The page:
Summary -

What is a Product Backlog?

Agile product Backlog is a list of new features, changes to existing features, bugs fixes, infrastructure changes or other activities which a team may deliver in order to achieve a particular outcome.

The product backlog is the single authoritative source for things that a team would work on. That means, nothing would get done which is not present in the list of Product Backlog items. On the other hand, the presence of a backlog item on the product backlog would not guarantee that it would be delivered. It would represent an option the team is having before delivering a specific outcome rather than a commitment.

Product Backlog

Product Backlog is a single source of requirements for any kind of changes that are to be made to the product. The Product owner would be responsible for the product backlog including its contents, availability, and ordering. A product backlog is never complete. The Product Backlog evolves as the product and the environment in which it will be used evolves. The Product Backlog is dynamic; it constantly changes to identify what the product needs to be appropriate, competitive, and useful. If a product exists, its Product Backlog also exists.

Product Backlog refinement is the process of adding detail, estimates, and order to items in the Product Backlog. This is an ongoing process in which the Product Owner and the Development Team would collaborate on the details of Product Backlog items. During Product Backlog refinement, items would be reviewed and revised.

Multiple Scrum Teams would often work together on the same product. One Product Backlog would be used to describe the upcoming work on the product. A Product Backlog attribute that groups items may then be employed.

Every Scrum Product Backlog would have properties that would differentiate it from the simple to-do list.

  • An entry in the Scrum Product Backlog always would add value for the customer.
  • The entries in the Scrum Product Backlog are prioritized and ordered accordingly.
  • The level of detail depends on the position of the entry within the Scrum Product Backlog.
  • All entries are estimated.
  • The Scrum Product Backlog is a living document.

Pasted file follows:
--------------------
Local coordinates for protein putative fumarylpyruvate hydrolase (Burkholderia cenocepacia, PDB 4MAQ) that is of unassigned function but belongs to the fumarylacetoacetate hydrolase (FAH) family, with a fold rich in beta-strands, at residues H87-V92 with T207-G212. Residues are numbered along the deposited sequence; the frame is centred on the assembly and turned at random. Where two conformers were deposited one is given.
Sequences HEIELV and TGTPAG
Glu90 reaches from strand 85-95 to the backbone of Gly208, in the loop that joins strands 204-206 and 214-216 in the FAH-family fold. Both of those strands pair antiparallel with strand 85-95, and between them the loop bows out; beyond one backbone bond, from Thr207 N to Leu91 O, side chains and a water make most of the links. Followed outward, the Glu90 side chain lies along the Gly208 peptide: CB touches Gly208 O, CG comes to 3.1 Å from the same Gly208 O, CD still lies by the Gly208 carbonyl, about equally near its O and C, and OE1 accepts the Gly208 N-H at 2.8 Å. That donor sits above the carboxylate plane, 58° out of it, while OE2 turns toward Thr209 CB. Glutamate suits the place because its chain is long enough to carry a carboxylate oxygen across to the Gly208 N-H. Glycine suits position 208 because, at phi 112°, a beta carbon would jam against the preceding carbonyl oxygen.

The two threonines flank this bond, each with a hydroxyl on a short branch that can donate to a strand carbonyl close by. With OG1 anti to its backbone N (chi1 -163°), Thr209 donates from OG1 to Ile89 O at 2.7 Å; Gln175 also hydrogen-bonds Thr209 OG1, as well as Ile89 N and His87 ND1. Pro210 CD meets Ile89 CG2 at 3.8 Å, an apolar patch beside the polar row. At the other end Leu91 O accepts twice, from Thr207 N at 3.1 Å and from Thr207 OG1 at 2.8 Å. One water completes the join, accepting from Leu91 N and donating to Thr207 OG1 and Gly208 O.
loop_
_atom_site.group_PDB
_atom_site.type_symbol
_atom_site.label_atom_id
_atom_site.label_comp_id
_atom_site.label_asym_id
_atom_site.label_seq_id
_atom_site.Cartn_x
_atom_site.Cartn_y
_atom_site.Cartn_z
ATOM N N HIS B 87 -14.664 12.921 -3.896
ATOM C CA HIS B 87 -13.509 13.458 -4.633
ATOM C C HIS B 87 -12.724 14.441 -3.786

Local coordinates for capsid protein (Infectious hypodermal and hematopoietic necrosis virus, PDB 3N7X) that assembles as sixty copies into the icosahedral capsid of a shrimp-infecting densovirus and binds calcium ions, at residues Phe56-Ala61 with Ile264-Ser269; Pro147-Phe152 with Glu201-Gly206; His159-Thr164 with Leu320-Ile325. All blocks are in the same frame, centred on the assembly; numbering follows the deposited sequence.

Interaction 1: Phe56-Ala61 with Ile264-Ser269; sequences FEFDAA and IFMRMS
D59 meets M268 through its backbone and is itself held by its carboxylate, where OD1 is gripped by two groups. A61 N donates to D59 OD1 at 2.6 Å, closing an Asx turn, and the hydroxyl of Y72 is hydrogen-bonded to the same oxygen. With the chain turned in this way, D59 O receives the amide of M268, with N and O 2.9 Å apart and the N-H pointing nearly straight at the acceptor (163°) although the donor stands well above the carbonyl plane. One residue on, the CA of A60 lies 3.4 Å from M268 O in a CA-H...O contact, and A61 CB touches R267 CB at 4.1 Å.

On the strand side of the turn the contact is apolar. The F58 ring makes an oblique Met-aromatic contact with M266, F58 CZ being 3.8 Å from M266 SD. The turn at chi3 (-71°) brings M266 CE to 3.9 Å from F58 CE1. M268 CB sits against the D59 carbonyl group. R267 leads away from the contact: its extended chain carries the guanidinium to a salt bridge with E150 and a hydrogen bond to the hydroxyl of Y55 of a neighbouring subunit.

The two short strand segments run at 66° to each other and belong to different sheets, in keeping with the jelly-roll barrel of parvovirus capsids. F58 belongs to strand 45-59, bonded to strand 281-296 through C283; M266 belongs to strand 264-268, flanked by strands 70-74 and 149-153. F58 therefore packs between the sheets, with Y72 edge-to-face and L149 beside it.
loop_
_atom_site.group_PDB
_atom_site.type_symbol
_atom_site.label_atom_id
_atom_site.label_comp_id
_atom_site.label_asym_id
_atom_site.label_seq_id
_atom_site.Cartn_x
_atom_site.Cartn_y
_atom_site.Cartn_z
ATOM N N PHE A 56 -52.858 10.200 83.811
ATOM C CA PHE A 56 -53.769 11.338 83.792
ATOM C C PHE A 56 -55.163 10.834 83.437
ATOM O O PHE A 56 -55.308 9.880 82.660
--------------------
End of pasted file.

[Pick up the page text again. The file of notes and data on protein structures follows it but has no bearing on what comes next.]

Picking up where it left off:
• There are no action-items or low-level tasks in the Scrum Product Backlog.

Product Owner responsibilities

In Scrum, always the most important work would be done first. The product Owner would be responsible for managing and determining the order of this work and communicating it in the form of a prioritized list which is known as the product backlog. In the process of developing a new product, the initial product backlog items are the features which are required to meet the product owner's vision. And, for a product that is undergoing the product development, the product backlog might contain changes to existing features, defects, technical improvements and also new features, etc.

The Product Owner would collaborate with both the external and internal stakeholders to collect and define the product backlog items. He would make sure that Scrum activities, product backlog items and artifacts are placed in a correct order. Items can be deleted, added and revised by the product owner as and when the business conditions keep changing. On the whole, the activity of creating and refining the product backlog items, prioritizing them and estimating them would be known as grooming.

Size would equate to cost. Product owner would need to know an item's cost to determine it's priority. In general, many teams would use a relative size measure such as ideal days and story points.

Why is a Product Backlog important?

A product backlog is important due to the following reasons -

  • It is prepared in order to estimate each and every feature.
  • It would help in planning the roadmap of the product.
  • It would help in re-grading the features so that more value can be added to the product.
  • It would help in determining what to prioritize first. Team would rank the item and them build value.

Characteristics -

  • Each product must have one product backlog which would contain set of large to exceptionally large functionalities.
  • Multiple teams would work on a single product backlog.
  • Features would be ranked based on the business value, technical value, risk management or strategic fitness.
  • Highest ranked items would be broken down into smaller stories during release planning so that they can be completed with future iterations.